March 31, 2003
Julian Simon on cheating

Julian Simon throws light on the dishonesties of the education world with this recollection:

One of the findings of modern psychology is that people tend not to be consistent about whether they are "honest" or "dishonest". An experience of mine illustrates the principle. After I got out of the Navy I took a summer course in organic chemistry to complete my qualifications for entering medical school in the fall; most of the other 200 students also were pre-meds. There were two hours of classes and six hours of laboratory work every day – forty hours a week, with lots of homework. The instructor put tough competitive pressure on the students to obtain high yields on their lab experiments. The tension in the laboratory rose so palpably that it became obvious that students would begin to cheat. I passed on that observation to a lab assistant, but nothing was changed. Two-thirds of the way through the course the cheating began, and then the system broke down completely. The wholesale cheating was not due mainly to the characters of the students, but rather to the structure of the system.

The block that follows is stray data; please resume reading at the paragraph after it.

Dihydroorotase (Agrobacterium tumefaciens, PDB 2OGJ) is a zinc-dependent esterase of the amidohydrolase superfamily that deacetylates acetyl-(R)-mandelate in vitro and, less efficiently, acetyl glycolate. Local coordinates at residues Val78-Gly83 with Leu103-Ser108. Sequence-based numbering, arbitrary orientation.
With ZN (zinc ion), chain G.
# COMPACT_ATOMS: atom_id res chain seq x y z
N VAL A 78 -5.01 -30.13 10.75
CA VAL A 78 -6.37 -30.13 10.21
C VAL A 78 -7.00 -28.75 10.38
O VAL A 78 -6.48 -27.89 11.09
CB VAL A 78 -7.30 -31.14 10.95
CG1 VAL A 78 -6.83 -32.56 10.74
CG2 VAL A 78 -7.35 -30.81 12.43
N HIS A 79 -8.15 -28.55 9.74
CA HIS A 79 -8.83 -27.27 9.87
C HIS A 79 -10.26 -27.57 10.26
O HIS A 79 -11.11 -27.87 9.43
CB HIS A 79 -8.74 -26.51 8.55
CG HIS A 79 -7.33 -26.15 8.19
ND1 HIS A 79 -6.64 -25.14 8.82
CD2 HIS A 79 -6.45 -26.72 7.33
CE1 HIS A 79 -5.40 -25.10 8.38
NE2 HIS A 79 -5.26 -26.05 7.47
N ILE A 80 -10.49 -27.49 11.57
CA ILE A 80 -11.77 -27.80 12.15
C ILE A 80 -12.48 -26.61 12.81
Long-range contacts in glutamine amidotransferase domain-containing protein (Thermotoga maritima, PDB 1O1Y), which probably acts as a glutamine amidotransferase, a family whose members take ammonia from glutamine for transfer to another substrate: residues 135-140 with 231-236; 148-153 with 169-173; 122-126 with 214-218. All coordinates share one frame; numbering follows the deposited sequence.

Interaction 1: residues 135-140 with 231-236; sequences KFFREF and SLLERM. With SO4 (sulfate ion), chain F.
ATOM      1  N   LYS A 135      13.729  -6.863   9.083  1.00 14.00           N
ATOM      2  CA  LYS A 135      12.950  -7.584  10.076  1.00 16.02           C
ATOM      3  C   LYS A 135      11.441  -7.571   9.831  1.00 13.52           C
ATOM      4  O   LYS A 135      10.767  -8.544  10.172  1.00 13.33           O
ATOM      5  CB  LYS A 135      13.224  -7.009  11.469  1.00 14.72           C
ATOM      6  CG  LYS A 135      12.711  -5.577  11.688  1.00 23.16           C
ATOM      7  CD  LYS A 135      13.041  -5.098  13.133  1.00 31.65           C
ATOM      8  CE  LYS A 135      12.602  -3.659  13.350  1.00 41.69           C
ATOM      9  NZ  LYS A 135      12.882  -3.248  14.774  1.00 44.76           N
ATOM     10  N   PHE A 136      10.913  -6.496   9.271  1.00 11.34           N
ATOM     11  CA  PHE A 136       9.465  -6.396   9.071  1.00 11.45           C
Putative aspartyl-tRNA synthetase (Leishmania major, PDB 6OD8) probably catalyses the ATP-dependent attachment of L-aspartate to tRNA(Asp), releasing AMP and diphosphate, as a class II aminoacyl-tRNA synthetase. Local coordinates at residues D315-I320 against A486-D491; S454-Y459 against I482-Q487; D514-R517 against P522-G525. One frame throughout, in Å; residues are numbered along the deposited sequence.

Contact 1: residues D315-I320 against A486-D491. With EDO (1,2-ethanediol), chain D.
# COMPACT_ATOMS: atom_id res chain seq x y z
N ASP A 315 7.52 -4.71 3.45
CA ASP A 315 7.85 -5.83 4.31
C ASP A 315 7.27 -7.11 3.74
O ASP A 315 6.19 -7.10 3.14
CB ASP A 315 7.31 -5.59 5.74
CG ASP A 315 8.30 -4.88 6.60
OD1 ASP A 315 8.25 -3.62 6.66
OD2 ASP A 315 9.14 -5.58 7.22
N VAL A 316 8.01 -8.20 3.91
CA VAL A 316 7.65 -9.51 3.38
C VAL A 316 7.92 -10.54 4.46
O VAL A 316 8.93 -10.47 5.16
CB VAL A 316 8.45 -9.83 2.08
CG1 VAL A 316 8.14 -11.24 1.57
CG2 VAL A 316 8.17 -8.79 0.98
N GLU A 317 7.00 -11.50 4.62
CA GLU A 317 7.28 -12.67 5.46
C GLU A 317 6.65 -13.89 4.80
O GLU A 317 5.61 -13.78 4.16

My thanks to Chris Cooper for these links to Simon's stuff.

This is the world British education is heading towards. The extreme recent case is of that headmaster who simply rewrote his pupils' exam papers afterwards to improve them. In a different world with different incentives he wouldn't have behaved like this.

The throw-good-foreigners-at-it solution will be no solution at all.

Posted by Brian Micklethwait at 01:18 PM
Category: Examinations and qualifications